Remember the grand debate last week over rehashed material in speeches, and whether anyone can plagiarize themselves? After the fumble by Team Trump on Melania’s opening-night speech and one day too many before acknowledging that her speech borrowed from a Michelle Obama address, reporters seized on a couple of passages from Donald Jr’s speech to reinflate the popped plagiarism bubble. Only it turned out that the passages in question had been written by the same man who wrote the speech for Trump fils, leading to a blessedly short media debate over whether self-plagiarism is a thing.

Hint: it’s not. And that’s good for Bernie Sanders, because Philip Bump got a wicked sense of déjà vu last night during his speech at the Democratic National Convention. In this case, Sanders didn’t borrow once but twice over the past few weeks:

When the tumult had calmed down — at least somewhat — Sanders began his speech endorsing Hillary Clinton.

It was, to a large extent, the same speech he gave when he endorsed Clinton in New Hampshire two weeks ago. …

The five paragraphs preceding the conclusion were all copied nearly verbatim. Even Sanders’s story about the working mother he met in Nevada was told two weeks prior. The priorities he listed were mostly the same, and the language he used to list them was, too. Oddly, he’d done the same thing on July 12, lifting heavily from the speech he gave when he first addressed his followers after the D.C. primary.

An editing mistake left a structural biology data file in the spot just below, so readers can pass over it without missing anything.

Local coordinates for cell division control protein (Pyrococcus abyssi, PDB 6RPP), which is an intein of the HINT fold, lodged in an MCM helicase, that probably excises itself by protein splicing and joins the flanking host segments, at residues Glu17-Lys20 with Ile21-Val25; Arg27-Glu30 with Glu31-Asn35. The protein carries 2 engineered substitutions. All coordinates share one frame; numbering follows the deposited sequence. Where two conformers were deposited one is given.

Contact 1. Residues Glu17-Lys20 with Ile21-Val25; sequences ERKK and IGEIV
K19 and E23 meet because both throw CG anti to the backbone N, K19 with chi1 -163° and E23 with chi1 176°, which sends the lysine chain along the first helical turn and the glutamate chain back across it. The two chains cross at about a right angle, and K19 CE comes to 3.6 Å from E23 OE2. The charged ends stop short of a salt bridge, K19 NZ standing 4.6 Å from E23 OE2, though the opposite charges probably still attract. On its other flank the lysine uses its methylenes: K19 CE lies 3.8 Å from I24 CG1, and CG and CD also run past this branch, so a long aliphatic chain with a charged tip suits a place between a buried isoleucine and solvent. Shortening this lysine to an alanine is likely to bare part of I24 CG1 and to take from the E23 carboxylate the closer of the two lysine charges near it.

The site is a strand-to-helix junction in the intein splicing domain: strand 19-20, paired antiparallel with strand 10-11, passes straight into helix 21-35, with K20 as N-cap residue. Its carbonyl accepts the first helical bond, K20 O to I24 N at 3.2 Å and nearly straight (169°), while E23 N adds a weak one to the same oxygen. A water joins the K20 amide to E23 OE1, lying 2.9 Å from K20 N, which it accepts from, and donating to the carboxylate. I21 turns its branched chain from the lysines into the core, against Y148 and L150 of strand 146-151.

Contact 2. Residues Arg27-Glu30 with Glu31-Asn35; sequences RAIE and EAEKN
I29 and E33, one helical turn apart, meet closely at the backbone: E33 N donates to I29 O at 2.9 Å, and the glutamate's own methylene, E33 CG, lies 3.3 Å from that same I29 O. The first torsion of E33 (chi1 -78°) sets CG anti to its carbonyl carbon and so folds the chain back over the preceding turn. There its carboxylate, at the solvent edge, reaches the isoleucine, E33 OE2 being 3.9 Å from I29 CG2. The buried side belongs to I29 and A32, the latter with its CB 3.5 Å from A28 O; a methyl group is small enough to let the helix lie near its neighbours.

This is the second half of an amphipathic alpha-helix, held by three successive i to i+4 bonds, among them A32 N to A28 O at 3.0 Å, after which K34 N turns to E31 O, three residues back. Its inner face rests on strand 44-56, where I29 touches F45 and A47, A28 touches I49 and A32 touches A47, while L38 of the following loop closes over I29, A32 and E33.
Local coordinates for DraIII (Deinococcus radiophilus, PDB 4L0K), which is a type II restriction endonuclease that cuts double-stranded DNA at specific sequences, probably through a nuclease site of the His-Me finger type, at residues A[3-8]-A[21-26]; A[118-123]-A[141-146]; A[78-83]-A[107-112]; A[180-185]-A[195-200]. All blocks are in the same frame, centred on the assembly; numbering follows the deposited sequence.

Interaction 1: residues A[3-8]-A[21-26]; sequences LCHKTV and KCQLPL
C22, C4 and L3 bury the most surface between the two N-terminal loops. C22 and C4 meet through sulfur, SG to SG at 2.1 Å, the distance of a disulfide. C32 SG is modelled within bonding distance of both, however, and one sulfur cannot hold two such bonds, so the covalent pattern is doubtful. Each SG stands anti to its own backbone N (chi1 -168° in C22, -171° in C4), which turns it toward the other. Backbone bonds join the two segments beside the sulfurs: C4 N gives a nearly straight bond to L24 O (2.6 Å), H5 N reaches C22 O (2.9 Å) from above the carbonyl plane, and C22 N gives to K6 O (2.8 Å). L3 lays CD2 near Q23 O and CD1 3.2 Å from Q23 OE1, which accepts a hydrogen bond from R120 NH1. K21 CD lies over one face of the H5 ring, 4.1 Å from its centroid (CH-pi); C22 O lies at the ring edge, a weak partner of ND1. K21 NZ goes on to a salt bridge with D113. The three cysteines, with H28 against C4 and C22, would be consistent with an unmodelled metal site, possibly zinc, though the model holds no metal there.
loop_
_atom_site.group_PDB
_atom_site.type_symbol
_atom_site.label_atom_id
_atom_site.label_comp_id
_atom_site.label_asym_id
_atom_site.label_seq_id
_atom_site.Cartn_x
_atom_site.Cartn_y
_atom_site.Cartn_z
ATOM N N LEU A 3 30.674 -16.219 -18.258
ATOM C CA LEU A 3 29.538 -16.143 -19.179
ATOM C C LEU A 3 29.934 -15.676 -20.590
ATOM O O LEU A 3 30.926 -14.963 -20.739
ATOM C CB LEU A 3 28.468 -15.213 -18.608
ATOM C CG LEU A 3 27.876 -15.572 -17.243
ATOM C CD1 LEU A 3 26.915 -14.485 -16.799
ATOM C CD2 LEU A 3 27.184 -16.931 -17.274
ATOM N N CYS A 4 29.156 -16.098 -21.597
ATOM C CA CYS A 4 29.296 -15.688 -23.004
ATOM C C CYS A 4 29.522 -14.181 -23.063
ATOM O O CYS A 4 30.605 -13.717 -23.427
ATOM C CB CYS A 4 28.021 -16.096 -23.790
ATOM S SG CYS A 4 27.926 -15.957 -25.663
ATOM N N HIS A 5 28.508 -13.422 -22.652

Bump’s comparison (read it all) makes it clear that Sanders didn’t just borrow a passage or two, or even a paragraph or two, for the biggest moment in his political career. He gave essentially the same speech with just a couple of changes — mainly adding a passage on student debt and reworking his endorsement of Hillary Clinton. He also added in a declaration that he understood his supporters’ disappointment, and shared it. Otherwise, it appears Bernie’s speechwriters mailed this one in.

Perhaps we shouldn’t be surprised. After all, summer prime-time is usually stocked with reruns. Still, this will be the pinnacle of Sanders’ career — he’s too old to try this again, and populists will look for brighter stars in the Democratic firmament around whom to rally. It seems that Sanders is more than disappointed … he’s throwing in the towel and reduced to checking the last box on the journey. That more than anything models what Hillary Clinton wants from Sanders’ movement this week and in November — check the box, sit down, and mutter the same old nonsense amongst yourselves.